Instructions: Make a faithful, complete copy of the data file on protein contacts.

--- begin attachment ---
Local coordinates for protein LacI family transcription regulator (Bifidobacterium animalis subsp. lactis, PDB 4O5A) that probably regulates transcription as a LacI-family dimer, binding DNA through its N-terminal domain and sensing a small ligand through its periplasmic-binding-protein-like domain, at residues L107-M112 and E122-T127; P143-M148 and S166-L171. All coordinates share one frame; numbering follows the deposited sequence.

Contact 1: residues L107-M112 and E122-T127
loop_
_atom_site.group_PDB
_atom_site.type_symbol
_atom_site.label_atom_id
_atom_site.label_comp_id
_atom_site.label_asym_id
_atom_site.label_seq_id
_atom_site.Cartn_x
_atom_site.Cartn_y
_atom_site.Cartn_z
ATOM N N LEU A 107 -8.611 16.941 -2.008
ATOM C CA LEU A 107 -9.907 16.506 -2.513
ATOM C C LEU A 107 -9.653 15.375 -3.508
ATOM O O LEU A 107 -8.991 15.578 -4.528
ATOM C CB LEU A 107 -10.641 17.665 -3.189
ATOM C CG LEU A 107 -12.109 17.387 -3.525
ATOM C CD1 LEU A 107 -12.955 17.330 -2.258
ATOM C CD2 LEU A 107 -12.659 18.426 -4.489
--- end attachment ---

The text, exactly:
Local coordinates for protein LacI family transcription regulator (Bifidobacterium animalis subsp. lactis, PDB 4O5A) that probably regulates transcription as a LacI-family dimer, binding DNA through its N-terminal domain and sensing a small ligand through its periplasmic-binding-protein-like domain, at residues L107-M112 and E122-T127; P143-M148 and S166-L171. All coordinates share one frame; numbering follows the deposited sequence.

Contact 1: residues L107-M112 and E122-T127
loop_
_atom_site.group_PDB
_atom_site.type_symbol
_atom_site.label_atom_id
_atom_site.label_comp_id
_atom_site.label_asym_id
_atom_site.label_seq_id
_atom_site.Cartn_x
_atom_site.Cartn_y
_atom_site.Cartn_z
ATOM N N LEU A 107 -8.611 16.941 -2.008
ATOM C CA LEU A 107 -9.907 16.506 -2.513
ATOM C C LEU A 107 -9.653 15.375 -3.508
ATOM O O LEU A 107 -8.991 15.578 -4.528
ATOM C CB LEU A 107 -10.641 17.665 -3.189
ATOM C CG LEU A 107 -12.109 17.387 -3.525
ATOM C CD1 LEU A 107 -12.955 17.330 -2.258
ATOM C CD2 LEU A 107 -12.659 18.426 -4.489